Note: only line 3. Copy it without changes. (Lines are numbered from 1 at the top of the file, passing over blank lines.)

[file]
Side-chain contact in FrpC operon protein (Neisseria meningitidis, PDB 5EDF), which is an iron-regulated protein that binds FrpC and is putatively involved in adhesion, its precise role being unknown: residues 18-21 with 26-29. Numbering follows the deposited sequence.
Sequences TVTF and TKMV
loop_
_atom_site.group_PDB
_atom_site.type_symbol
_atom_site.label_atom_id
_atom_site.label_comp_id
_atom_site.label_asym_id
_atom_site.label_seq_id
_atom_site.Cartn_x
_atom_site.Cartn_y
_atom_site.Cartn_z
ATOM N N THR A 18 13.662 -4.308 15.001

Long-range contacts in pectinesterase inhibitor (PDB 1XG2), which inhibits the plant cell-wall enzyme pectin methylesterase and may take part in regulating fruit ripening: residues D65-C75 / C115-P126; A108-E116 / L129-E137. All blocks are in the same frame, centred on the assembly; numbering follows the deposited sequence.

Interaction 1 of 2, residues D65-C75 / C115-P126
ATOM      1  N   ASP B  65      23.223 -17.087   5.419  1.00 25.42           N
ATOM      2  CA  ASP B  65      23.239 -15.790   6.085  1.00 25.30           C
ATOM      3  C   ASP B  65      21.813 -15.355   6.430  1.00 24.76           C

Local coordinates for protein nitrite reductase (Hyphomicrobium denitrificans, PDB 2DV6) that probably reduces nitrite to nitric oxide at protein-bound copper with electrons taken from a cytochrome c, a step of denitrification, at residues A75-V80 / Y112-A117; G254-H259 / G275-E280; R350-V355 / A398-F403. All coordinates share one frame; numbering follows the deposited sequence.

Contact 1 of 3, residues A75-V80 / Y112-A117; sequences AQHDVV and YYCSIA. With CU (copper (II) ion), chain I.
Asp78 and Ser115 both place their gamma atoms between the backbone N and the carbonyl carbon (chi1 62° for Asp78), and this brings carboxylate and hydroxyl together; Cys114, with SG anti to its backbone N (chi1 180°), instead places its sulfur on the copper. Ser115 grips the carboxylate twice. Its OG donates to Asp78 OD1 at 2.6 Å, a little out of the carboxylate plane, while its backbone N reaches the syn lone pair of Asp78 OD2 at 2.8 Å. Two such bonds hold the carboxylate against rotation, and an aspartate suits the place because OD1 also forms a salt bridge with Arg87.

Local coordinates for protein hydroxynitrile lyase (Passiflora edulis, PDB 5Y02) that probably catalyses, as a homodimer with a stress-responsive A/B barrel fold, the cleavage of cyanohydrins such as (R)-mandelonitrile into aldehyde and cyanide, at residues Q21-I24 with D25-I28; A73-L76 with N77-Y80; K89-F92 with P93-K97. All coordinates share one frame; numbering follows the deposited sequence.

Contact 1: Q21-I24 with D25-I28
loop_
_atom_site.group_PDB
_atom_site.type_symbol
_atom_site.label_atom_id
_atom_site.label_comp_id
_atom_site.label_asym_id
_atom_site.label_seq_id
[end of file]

loop_